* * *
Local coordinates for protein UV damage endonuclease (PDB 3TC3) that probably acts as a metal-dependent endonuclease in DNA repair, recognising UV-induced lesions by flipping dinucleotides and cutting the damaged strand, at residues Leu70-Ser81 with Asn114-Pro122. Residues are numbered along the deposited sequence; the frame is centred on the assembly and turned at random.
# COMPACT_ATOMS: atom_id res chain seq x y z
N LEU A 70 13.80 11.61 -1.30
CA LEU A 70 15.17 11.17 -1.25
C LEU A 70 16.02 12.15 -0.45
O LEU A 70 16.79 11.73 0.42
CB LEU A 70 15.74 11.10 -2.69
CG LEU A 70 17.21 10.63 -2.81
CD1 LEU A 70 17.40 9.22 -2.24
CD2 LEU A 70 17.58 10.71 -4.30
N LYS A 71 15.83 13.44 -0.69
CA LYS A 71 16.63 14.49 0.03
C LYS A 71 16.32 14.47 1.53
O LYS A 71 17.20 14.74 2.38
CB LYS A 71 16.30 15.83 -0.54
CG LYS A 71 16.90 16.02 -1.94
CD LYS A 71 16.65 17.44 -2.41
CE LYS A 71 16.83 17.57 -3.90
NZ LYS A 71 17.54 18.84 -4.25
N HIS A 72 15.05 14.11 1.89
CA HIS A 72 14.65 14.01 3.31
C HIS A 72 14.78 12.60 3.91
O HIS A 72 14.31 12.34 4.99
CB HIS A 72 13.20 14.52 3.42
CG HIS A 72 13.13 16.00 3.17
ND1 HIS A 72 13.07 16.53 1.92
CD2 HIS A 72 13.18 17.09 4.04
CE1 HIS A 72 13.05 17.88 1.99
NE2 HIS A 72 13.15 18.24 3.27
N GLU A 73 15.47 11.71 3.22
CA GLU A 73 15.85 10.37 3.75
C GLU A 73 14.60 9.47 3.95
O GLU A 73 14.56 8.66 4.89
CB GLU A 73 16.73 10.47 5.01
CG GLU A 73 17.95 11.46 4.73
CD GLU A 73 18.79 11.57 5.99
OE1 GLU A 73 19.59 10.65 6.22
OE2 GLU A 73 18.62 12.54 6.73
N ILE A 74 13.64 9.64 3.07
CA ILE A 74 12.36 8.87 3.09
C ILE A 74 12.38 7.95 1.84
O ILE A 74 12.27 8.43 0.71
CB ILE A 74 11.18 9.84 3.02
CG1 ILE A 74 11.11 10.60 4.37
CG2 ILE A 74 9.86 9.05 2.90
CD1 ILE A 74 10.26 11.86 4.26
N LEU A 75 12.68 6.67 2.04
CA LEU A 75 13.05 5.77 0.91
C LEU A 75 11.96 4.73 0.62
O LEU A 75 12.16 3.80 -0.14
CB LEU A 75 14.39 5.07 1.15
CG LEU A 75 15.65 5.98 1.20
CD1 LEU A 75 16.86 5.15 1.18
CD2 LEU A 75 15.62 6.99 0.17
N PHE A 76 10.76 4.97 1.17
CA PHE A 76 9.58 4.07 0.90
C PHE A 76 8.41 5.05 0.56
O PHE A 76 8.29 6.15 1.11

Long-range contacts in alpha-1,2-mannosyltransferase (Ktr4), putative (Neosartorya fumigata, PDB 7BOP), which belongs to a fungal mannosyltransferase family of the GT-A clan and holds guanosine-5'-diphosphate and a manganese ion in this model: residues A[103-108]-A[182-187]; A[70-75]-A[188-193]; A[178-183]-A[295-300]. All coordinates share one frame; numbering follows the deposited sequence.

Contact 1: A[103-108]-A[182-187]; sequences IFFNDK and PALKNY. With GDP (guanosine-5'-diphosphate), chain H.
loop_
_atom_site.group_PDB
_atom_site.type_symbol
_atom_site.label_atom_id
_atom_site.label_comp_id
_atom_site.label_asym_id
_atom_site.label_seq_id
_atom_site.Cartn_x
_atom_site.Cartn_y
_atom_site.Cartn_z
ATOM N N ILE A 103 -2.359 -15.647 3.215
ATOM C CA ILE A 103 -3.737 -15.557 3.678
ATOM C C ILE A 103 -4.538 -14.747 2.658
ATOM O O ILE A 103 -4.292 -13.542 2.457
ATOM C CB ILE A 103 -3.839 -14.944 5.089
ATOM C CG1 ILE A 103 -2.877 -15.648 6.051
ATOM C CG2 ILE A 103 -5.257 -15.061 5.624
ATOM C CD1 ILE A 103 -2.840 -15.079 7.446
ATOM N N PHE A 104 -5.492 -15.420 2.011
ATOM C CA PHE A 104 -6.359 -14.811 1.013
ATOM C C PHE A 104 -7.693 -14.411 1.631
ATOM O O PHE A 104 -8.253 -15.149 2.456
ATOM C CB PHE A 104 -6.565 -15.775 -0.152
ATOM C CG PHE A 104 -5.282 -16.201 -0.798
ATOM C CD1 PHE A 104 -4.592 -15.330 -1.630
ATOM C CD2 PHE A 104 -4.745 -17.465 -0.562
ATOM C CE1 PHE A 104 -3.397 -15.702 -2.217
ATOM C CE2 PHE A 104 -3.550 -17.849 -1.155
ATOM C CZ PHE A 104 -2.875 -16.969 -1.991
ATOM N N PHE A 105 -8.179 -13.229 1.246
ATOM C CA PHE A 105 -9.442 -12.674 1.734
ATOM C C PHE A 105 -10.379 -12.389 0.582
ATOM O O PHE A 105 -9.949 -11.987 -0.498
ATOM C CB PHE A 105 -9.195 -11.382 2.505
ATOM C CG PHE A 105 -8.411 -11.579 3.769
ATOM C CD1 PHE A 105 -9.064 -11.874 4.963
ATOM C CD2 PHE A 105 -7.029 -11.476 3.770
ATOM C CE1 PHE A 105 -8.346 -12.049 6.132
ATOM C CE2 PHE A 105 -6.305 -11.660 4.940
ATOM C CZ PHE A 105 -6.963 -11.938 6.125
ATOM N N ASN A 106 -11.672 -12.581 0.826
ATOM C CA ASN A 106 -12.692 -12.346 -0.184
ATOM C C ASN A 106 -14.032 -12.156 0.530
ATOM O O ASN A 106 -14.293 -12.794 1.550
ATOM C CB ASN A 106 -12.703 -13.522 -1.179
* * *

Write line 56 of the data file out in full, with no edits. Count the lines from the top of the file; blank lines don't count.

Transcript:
CA PHE A 76 9.58 4.07 0.90